I learned how to drive in the 2014 Chevrolet Volt. This glorious hybrid vehicle had an electric range that was more than enough for me to go to school, work and back home with no problems. And the ridiculously large amount of trunk space wasn’t even the best part! Nope, the best part was that I almost never had to pay for gas.
So when I was finally forced to switch over to a gas vehicle (a 1996 Infiniti I30 with absolutely atrocious gas mileage), I was shocked. $4 per gallon? But, like many Americans, I relied on fossil fuels out of necessity: That gas guzzler was the cheapest option and I had to get to school, so I fueled up.
Americans have no concept of a life without fossil fuels. Our society is structured around them: they power our cars, our lights, our plastics. As a result, this powerful industry has an enormous impact on our politics. Former President Barack Obama spoke about how his administration had lowered gas prices in his 2015 State of the Union Address. And about half of the officials that President Trump has appointed to the U.S. Environmental Protection Agency have strong ties to the fossil fuel industry, giving fossil fuel executives an unfortunately prominent position in this discussion.
The fossil fuel business is dripping with profit. In 2007, ExxonMobil reportedly earned $1500 per second. The U.S. tax code bolsters the industry, allocating about $20 billion per year to provide cheap, affordable energy to all. And what’re these companies to do with all of that cash? A portion of it goes toward ensuring that the government continues to contain politicians sympathetic to their cause. The money flowing into the super PACs of Republicans is often oil-based — in 2016, about $107 million in oil money was collected by Republican presidential hopefuls.
No top executive in an oil or coal company can truly be “for the environment.” Fossil fuels and the environment are tied together politically and scientifically — burning one negatively affects the other, regulating one positively affects the other. Government officials have been swayed by this connection. “Natural” gas, a fossil fuel that releases carbon dioxide, has been lauded as a cleaner source of energy that can bring the United States from a society driven by oil to one powered by renewables by both energy companies and politicians. President Obama bought into this campaign, as he praised the increasing usage of natural gas.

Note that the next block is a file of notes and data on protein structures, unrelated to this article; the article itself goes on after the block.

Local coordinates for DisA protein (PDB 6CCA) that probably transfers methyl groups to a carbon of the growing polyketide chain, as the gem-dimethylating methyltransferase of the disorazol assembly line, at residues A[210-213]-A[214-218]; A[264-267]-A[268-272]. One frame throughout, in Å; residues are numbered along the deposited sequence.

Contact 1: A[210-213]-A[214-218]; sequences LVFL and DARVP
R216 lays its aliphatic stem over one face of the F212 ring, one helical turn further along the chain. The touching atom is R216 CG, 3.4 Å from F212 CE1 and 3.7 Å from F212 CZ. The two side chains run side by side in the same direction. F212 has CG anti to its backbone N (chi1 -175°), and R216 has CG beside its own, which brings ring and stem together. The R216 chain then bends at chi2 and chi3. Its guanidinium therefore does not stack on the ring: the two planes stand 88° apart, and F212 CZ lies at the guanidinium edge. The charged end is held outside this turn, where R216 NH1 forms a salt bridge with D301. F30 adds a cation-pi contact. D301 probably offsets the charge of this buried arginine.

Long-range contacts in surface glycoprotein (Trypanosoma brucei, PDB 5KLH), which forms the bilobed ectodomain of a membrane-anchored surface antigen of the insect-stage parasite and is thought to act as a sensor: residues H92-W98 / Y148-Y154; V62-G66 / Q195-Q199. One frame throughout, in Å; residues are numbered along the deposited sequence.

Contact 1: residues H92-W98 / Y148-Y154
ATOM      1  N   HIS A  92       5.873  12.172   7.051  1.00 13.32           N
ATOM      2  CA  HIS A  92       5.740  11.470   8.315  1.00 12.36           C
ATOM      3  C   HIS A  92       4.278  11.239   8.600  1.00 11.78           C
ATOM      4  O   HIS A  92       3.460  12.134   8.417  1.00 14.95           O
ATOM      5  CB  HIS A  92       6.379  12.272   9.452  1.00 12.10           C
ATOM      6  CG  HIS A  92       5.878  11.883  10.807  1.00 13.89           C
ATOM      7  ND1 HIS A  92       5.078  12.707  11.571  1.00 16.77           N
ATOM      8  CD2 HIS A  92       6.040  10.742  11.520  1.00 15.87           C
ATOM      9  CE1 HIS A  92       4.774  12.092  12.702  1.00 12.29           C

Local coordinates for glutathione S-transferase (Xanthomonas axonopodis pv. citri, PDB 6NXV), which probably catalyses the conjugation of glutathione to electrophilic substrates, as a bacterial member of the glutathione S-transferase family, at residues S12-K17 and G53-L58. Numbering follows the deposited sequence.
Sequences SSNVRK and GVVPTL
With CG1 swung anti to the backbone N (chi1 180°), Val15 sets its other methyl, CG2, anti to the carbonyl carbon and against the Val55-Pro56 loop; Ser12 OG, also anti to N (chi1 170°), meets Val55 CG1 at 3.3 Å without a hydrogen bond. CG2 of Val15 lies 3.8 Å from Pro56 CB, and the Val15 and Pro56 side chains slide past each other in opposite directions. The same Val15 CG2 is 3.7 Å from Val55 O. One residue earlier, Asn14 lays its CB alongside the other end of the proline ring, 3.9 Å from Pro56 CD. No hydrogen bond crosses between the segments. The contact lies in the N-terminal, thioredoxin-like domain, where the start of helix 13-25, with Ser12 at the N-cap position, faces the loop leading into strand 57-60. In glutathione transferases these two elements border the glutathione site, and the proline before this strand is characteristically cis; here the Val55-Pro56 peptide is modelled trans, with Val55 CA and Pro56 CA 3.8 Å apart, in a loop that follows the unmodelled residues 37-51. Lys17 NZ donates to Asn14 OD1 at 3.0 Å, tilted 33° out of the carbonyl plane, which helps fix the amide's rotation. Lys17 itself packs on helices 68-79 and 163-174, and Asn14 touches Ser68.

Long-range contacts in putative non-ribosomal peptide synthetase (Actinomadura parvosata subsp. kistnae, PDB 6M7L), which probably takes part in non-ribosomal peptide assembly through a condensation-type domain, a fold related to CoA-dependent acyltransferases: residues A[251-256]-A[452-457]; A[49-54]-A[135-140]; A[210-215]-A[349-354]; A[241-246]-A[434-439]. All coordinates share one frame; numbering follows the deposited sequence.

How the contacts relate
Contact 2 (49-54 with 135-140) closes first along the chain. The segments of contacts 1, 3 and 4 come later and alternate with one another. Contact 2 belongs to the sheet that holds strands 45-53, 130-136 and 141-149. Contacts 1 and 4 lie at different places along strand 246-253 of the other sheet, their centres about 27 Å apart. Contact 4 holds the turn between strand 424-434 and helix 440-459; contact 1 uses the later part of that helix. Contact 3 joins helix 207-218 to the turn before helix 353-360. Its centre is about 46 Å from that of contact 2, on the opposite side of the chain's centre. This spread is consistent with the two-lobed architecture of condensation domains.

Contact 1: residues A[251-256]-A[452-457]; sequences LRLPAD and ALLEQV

Americans politically aggregate energy in a way that works directly against the environment. The government, like the GOP, centers its discussion on the environment around energy. This makes it impossible to productively talk about one without involving the other.
Times have changed. In this age of environmental consciousness, nearly everyone has acknowledged fossil fuels’ climate connection. Every 2020 Democratic presidential candidate has promised to refuse money from fossil fuel lobbyists and has released comprehensive environmental plans that tighten regulation of the fossil fuel industry. The GOP’s platform has also integrated “Energy and the Environment,” to make full use of the United States’ “vast resources including oil and natural gas, as well as clean coal, hydropower, solar, wind, geothermal, and nuclear power,” according to the GOP’s website. But it’s not enough to simply invest in renewable energy; we must also divest in fossil fuels.